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Ann Granhammer, Den indianska krassens blickande (The Look of the Nasturtium)

Albert Bonniers förlag,  2006. ISBN: 9789100106171

Reviewed by Sarah Death in SBR 2007:1

See article and extract in SBR 2007:1 issue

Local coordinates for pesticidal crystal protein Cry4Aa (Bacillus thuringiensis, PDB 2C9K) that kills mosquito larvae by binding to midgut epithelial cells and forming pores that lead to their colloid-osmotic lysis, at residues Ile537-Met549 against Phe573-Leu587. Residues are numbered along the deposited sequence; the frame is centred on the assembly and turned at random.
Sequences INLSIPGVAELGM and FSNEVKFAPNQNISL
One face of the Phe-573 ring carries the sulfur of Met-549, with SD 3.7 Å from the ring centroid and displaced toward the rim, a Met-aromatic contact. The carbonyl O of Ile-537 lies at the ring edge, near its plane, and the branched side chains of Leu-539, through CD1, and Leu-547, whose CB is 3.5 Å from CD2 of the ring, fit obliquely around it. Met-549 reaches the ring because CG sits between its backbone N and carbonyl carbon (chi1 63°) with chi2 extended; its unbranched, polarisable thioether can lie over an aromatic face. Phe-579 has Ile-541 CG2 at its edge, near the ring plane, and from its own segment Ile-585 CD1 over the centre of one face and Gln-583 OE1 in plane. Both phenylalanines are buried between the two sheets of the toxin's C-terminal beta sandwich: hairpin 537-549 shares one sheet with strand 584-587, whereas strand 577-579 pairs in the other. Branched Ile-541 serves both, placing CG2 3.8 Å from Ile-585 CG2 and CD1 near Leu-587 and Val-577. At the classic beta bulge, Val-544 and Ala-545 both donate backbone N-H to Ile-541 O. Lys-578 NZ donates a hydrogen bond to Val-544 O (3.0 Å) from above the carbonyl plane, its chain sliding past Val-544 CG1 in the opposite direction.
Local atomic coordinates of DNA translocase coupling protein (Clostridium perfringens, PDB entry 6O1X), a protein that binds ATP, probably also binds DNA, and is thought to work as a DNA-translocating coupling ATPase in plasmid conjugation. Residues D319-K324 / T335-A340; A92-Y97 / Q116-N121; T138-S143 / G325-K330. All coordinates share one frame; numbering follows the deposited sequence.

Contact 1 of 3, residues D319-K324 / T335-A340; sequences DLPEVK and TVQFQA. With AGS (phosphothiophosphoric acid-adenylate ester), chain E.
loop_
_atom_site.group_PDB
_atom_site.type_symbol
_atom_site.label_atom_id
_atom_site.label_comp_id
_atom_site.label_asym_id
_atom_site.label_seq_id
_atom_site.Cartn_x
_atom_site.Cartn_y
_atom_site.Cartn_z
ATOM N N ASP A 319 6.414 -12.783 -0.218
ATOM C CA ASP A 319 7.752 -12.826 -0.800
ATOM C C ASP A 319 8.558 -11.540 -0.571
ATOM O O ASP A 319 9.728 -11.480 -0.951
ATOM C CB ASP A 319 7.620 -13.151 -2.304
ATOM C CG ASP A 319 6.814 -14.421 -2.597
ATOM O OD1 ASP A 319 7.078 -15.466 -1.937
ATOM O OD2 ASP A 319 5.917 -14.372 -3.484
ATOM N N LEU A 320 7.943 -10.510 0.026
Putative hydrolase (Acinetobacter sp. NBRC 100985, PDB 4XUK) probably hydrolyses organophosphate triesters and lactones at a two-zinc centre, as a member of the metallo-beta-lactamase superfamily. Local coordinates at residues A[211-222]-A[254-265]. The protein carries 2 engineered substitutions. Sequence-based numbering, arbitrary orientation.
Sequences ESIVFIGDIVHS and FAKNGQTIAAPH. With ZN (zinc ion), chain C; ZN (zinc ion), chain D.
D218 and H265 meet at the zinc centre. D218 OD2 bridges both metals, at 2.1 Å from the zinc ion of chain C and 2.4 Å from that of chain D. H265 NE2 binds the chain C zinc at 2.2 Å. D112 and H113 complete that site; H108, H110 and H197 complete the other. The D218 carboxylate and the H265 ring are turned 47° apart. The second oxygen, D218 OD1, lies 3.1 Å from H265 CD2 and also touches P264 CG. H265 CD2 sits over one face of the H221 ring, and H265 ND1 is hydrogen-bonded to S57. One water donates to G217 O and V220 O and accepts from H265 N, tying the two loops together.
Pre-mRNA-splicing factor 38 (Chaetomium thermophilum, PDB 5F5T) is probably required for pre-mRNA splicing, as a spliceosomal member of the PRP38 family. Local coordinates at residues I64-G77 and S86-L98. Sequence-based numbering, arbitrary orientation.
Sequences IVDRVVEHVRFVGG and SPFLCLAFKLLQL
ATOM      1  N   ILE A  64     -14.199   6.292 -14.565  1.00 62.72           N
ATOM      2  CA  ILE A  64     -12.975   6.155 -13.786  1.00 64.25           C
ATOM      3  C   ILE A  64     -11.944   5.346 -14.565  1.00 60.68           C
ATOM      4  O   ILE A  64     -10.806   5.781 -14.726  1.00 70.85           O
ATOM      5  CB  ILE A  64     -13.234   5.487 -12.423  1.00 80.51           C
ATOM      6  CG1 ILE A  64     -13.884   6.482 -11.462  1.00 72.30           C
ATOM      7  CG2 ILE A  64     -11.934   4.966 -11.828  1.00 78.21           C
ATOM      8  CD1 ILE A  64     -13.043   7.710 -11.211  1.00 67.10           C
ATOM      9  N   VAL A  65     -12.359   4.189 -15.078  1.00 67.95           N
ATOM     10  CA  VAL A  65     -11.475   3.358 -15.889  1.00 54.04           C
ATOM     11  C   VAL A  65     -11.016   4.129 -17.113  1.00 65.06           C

It is early April in the year 1782. A woman named Elisabeth Christina Linné, known since girlhood as Lisa, is taking a walk in the forest to see if the blue anemones are in bloom, when she slips and hurts her leg. She comes to rest in the thick undergrowth of ferns, unable to get up, and it is from this powerless position that she tells her story. She shivers, grows chilled and then feverish, dozes, watches a hare, and eventually begins to hallucinate as she lies there, dehydrated and delirious, fatally out of reach of help yet so ludicrously close to her Hammarby home. She looks back on a life as daughter of the great natural scientist Linnaeus, and her frustration as her scholarly dreams were thwarted. Feeling like a grass bent to her parents’ will, a flower unwillingly pressed, she is consigned to a traditional female role while her scientifically indifferent brother monopolizes their father’s attention and is eventually made a professor, though he lacks all the qualifications. Lisa squirms to escape her domestic and marital fate, but her father’s conformity to his society’s expectations of women is as rigid as his taxonomy of the natural world; he actively discourages her scientific curiosity and ambition, albeit with a hint of remorse. Why is Father so bold in some areas of life, so cowardly in others, wonders Lisa. She could go to Court to become curator of the Queen’s collections, catalogued by her father. Or she could investigate the strange flashing light emanating from the nasturtiums in the garden: it could be an electrical phenomenon that might be harnessed for the good of mankind. In emotional matters she has no choice, either. Her first love Anders is sent away to sea, never to return. Her next, Lind, is one of her father’s “apostles”; their snatched intimacy ends abruptly as he is dispatched to collect specimens in faraway lands. She has to resign herself to marrying the Lieutenant, a good match her parents say, but so old; she discovers later that Linnaeus has “sold” her to the man’s family to settle his debts. And while her father can well understand Lisa's studious ambitions, he feels unable to challenge his wife’s seemingly implacable determination to see their eldest daughter married. Once she is a wife, and separated by many miles from her family, Lisa throws herself into domestic duties; she continues her observations and writing, but burns her papers for fear of discovery. She plants nasturtiums in her garden every year, but they never shine and wink in the night. Still irrationally longing for the return of Lind, she desperately aborts the first baby she is expecting: a son, whom she calls Angel, and can never forget. Her second baby is a daughter, Sara, who lives and thrives.The girl is soon all that she and her husband have in common; he goes with younger women and infects her with venereal disease. When he begins physically abusing her, she takes Sara and flees back to Hammarby, to a quiet life of housekeeping and gardening, reflections and dreams. Up in the forest, Lisa is at last found by Sara and carried home. Her daughter and old mother nurse her for two weeks, but she slips away from life, a victim of convention and circumstance, just forty years old. Linnaeus’s sexual system of plant classification, other sources tell us, was termed “loathsome harlotry” by his contemporary Johann Siegesbeck and condemned as an affront to female modesty by the Bishop of Carlisle. The Linnean system effectively excluded girls from formally studying botany for many years. Lisa’s wasted potential in Ann Granhammer’s novel can be read as a metaphor for the fate of a whole generation of young women. Perhaps the book should be made available in schools as an integral part of the tercentenary year’s “Schools Project Linnaeus”, which aims to inspire schools to take an interest in the Swedish naturalist’s legacy. Granhammer has written books for younger readers and this novel, too, though not aimed at that age group, is written in (deceptively) simple style, with short sentences and short chapters. It is a haunting, poetic little novel in which all but the central players are stylized and somehow distant; the narrative is low-key, but powerful emotions are still conveyed. The pared-down, burnished prose seems to heighten both the beauty and complexity of nature and the sadness of the central character.

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